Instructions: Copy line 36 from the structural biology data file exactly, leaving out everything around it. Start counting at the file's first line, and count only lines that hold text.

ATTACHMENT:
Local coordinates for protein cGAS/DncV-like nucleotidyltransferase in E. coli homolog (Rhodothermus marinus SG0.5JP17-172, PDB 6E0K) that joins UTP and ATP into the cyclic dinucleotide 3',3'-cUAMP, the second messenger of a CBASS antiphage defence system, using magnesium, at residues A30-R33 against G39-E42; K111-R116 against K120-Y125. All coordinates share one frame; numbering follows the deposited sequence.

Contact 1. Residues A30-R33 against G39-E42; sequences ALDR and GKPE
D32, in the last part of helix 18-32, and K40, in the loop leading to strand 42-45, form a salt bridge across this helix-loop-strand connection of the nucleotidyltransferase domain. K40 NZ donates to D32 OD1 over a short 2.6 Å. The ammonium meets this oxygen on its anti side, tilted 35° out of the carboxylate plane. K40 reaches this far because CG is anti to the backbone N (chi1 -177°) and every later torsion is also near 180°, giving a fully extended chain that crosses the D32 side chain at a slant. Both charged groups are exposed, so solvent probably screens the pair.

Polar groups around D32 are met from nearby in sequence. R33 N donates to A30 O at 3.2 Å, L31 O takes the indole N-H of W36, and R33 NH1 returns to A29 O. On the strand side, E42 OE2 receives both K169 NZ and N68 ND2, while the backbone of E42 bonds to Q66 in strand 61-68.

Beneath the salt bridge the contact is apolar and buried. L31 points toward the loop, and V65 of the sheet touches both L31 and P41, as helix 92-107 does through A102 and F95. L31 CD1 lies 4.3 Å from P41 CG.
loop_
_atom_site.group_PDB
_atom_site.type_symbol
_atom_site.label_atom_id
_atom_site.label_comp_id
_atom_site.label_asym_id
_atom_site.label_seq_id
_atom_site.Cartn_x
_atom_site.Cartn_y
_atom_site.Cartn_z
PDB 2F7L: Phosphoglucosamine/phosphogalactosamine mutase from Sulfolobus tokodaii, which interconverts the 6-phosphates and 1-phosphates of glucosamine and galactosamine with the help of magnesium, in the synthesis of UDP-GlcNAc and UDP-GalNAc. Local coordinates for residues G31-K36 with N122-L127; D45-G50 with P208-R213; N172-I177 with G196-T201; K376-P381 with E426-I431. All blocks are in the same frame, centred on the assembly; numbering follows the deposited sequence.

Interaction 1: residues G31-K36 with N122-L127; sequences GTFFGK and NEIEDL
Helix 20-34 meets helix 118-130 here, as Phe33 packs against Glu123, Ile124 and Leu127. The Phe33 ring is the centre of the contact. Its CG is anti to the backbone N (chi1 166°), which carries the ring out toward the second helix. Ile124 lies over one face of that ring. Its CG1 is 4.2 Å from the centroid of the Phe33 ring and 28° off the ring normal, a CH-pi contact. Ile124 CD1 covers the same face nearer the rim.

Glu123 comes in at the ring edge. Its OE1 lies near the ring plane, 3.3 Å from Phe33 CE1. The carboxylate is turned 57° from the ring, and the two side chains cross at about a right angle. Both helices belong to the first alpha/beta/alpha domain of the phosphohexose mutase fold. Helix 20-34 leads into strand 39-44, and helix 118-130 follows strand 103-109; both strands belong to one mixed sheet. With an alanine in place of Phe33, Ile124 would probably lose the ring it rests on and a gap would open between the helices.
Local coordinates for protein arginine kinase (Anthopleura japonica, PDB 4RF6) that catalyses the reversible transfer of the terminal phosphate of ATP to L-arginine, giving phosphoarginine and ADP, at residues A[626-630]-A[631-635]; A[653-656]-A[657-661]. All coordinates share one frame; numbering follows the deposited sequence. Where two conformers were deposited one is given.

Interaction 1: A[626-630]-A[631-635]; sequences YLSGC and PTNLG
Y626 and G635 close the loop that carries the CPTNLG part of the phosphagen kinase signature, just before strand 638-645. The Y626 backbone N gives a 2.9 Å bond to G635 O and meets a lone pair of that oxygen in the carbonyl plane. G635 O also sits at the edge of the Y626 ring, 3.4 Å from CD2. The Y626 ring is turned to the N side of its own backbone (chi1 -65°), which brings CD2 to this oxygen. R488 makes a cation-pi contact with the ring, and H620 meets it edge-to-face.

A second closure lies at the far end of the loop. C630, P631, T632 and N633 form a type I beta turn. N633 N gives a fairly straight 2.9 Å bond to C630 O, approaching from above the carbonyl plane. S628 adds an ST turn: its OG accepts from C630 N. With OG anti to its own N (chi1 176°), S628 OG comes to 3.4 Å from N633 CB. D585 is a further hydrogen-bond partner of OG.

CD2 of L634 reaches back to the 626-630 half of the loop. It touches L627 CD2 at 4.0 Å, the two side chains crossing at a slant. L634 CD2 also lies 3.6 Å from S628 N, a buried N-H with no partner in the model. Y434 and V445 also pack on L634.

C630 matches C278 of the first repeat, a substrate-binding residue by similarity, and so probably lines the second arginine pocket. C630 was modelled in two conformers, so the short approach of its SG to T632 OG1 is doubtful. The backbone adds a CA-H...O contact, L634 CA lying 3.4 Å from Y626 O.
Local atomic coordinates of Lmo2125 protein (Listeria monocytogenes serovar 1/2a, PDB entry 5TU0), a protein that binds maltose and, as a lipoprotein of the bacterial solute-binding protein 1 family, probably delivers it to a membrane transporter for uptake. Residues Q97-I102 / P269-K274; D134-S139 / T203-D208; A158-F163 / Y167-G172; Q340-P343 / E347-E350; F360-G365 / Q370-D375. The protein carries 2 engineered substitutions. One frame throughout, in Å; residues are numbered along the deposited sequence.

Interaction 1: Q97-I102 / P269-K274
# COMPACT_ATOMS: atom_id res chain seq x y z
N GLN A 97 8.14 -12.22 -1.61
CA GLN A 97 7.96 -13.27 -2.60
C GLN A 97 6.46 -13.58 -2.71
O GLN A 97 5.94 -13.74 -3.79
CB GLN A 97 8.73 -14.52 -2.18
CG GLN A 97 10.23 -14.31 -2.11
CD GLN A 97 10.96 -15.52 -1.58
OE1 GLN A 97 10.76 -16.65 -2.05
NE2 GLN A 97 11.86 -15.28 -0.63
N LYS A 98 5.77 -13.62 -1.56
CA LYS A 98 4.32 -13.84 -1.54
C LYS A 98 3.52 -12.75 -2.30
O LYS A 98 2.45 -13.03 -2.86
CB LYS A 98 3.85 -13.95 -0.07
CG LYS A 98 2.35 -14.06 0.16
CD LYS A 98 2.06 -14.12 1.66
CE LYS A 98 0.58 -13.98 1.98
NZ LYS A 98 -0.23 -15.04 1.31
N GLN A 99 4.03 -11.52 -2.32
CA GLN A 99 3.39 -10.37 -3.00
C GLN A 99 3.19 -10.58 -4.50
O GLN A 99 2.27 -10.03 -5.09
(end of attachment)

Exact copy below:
OE1 GLN A 97 10.76 -16.65 -2.05